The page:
Nell Zink was 50 when she made the leap from secret writer to published author - and she blames it all on the award-winning writer Jonathan Franzen, her unlikely penpal-turned-"fairy godmother".
For most of her life, Zink worked on pieces of fiction for herself and her close friends, among them Israeli poet and writer Avner Shats.
Then came Franzen, "kicking and dragging" her out of her comfort zone.
"My life now really started with Franzen. It's just the truth. I can't deny it. He discovered me, like in a Hollywood movie where Frank Sinatra discovers Judy Garland dancing in the chorus line," Zink, now 52, tells The Sunday Times.
"When you've done something for so long, when writing for just yourself became something of a comfort, it takes real violence to get you out of it. He had to yell at me a bit."
Birds brought the pair together. After reading a New Yorker piece Franzen had written about illegal bird-hunting, Zink sent him a letter in 2011, demanding he pay attention to the plight of birds in the Balkans as well.
He wrote back to thank her and they struck up an odd friendship that saw her e-mailing him five times a day and left him impressed with both her writing and her fervour.
Franzen told The New Yorker: "Every e-mail was so vivid... I said, 'Maybe you should try writing fiction'. And she said, 'Oh, I've done that.' "
Zink, who was born in California, but has been living in Germany for more than a decade, sent him her old manuscripts in 2012. He jumped at the chance to get her published.
He tried his hand at peddling her 1998 piece Sailing Towards The Sunset By Avner Shats - a faux-translation of a novel by Shats, another of her penpals - to no avail.
Meanwhile, Zink, on a whim, sent to a tiny independent press another manuscript, The Wallcreeper - a quirky piece about a pair of American newlyweds who move to Europe and become eco-terrorists.
It ended up selling for a $300 advance. When it hit the shelves in 2014, Zink became a published author at the age of 50.
Along the way, she started working on another novel - just for Franzen's sake.
"He's a commercially successful, big-name writer. He has no influence with little tiny presses. He just couldn't sell an arty manuscript of mine, so I finally said, 'This poor man. Okay, I'll write a manuscript with more commercial potential,'" says Zink.
"It was, I felt, the least I could do. Before him, I'd been writing and writing and I had never thought I'd publish anything. Then he came along and said, 'No, no, you're good enough. You can do this.'"
The new manuscript became Mislaid, a smart and off-kilter comedy about a white woman leaving her husband and starting a new life with her young daughter - by adopting African-American identities.
With the help of Franzen and his agent, it nabbed a six-figure deal with Ecco, an imprint of Harper- Collins.
Published last year, Mislaid landed on the National Book Award longlist for fiction.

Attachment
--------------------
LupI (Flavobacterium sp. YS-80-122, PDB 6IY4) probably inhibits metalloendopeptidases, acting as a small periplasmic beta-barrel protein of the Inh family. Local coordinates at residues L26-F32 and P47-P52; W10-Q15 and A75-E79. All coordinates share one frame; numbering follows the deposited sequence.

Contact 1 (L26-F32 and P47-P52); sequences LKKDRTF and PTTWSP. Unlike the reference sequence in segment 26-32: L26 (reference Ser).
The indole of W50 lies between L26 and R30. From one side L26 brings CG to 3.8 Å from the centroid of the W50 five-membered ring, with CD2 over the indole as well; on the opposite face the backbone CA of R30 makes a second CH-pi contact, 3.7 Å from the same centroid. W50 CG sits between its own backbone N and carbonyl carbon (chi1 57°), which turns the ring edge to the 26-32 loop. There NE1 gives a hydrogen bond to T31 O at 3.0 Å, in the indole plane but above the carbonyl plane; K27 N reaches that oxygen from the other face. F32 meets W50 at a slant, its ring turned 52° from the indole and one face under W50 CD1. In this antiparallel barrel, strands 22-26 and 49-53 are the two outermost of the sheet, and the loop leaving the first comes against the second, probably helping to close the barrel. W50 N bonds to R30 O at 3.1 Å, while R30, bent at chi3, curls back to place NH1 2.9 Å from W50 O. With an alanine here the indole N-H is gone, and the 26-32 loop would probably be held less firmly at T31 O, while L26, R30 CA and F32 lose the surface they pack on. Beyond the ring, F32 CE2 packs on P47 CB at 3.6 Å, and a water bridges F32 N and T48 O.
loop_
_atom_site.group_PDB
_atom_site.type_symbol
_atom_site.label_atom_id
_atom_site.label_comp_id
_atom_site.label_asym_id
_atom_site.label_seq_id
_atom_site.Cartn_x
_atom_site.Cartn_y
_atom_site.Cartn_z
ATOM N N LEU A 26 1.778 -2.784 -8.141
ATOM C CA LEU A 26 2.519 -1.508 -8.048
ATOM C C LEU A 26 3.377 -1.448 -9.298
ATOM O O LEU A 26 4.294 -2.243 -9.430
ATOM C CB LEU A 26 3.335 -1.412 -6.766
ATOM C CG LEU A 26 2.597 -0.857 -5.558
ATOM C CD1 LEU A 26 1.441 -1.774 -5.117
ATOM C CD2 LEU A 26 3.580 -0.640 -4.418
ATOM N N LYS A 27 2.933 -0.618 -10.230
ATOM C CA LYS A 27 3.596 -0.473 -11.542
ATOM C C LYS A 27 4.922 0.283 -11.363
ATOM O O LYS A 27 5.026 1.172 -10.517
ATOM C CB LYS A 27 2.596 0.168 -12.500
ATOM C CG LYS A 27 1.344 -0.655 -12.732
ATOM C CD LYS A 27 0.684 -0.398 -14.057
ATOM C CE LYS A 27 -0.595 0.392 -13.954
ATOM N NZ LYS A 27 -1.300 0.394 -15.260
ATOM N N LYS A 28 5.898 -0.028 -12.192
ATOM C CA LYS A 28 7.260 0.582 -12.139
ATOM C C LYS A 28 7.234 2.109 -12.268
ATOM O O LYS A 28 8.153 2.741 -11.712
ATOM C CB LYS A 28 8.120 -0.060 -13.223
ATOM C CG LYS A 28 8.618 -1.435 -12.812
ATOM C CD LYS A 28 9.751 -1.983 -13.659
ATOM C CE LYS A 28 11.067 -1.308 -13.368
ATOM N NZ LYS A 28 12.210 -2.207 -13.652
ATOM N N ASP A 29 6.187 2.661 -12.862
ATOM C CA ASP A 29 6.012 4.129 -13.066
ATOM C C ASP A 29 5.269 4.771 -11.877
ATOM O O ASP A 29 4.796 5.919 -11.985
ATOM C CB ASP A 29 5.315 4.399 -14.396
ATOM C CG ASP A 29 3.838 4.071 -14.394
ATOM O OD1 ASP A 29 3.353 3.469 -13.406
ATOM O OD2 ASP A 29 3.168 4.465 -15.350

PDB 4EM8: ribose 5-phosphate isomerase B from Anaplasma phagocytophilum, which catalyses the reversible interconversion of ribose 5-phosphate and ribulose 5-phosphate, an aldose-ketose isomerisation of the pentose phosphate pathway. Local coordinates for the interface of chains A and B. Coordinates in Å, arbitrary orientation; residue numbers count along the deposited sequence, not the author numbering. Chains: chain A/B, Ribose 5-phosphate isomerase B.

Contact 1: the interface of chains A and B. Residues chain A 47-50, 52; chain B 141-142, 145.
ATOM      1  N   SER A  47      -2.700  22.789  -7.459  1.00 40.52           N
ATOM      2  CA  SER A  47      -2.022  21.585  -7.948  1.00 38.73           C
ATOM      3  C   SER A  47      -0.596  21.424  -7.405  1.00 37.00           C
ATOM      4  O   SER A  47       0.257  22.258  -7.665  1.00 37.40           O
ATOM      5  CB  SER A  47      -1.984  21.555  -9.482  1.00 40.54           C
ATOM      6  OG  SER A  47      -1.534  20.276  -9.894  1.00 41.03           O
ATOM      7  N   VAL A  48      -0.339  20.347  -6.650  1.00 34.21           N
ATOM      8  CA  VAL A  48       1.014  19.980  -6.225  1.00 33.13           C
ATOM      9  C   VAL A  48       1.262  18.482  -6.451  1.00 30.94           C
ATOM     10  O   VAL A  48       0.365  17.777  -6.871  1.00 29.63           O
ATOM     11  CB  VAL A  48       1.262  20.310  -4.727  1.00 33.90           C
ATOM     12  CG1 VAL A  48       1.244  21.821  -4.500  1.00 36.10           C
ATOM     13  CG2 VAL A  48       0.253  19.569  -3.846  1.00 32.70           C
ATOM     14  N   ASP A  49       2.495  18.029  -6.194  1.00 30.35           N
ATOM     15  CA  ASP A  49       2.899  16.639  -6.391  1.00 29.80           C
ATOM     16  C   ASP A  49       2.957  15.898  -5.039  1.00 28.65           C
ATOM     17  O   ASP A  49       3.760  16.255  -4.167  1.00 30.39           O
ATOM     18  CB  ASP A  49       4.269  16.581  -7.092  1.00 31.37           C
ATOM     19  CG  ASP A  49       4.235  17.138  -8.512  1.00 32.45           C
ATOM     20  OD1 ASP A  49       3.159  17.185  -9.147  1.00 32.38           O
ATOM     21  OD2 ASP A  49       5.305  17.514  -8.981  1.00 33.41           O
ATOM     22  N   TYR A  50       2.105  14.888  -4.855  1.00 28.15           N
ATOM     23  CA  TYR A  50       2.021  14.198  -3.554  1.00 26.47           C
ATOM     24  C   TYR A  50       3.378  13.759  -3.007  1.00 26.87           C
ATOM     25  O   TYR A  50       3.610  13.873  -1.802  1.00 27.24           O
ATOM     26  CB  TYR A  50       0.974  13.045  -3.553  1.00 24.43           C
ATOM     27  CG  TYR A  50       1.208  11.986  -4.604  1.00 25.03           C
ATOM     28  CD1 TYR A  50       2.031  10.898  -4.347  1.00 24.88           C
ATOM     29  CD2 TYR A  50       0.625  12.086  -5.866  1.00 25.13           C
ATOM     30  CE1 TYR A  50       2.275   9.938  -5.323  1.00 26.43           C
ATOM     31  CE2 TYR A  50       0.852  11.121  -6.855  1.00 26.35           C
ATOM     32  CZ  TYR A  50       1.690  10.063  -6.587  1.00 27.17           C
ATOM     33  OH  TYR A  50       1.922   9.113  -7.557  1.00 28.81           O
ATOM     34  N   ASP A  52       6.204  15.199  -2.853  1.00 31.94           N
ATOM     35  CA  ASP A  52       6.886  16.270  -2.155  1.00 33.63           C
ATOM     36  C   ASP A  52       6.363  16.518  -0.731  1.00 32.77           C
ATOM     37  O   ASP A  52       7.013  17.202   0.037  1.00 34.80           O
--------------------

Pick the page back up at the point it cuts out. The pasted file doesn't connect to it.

Zink, who has in her life been a bricklayer, a secretary and a translator, now seems to be making up for lost time: She is already on her third novel.
Nicotine, which launched this year, came about while she was waiting for Mislaid's release in March last year.
"I wasn't planning to write a novel, but I was vaguely thinking about it - about something to do with smoking and squatters. Then, in March, my agent said, 'You know, there's going to be a New Yorker profile of you in early May and then your book comes out'," Zink recalls.
"And she told me if I had a manuscript to sell between the profile and the release date, I could get a lot of money for it - because New Yorker profiles make you really famous."
With a laugh, she says: "So I said, 'Oh, all right then.'"
My life now really started with Franzen. It's just the truth. He discovered me, like in a Hollywood movie where Frank Sinatra discovers Judy Garland dancing in the chorus line.
AUTHOR NELL ZINK
She clattered through the bare bones of a new book in a month - writing just the dialogue and setting, "almost as if I were writing a screenplay".
But, Zink recalls, when her agent called her up to report that Nicotine had been snapped up, she sounded "absolutely crushed".
The book had sold for $425,000. "But my agent thought it was worth a million dollars," she says, dissolving into a fit of chuckles. "Well, my publisher was not ready to give me a million dollars. I was like 'I'm so sorry. Maybe next time?'"
Nicotine - which Zink spent another nine months fleshing out after the draft was sold - follows the story of college graduate Penny, who, after the death of her hippie father, heads to Jersey City to reclaim his ancestral home.
She discovers it has been occupied by activist squatters championing smokers' rights, who have named the house Nicotine in tribute to their cause.
Zink says: "Political stuff is easy because everybody talks about that. People are obsessed with politics now. That's the sad truth of the Internet generation. It's made politics into not the last thing people talk about with one another, but the first."
But she has never been one to shy away from politically charged topics: sexuality, race, women's rights.
And for her next work, she has ambitious plans to write about how climate change has been made a convenient scapegoat for problems sparked by the mismanagement of natural resources.
She has, however, been ordered to put the brakes on it for now.
"My editor says, 'Whatever you do, Nell, do not immediately write another novel,'" says Zink.
"Because in my career, I need to progress, right? So she tells me my next book needs to be 'big and ambitious and long'. She said, 'Do not write it next year and do not write it the year after that. Write it three years from now, maybe.'"
• Nicotine ($28.89) is available at Books Kinokuniya.
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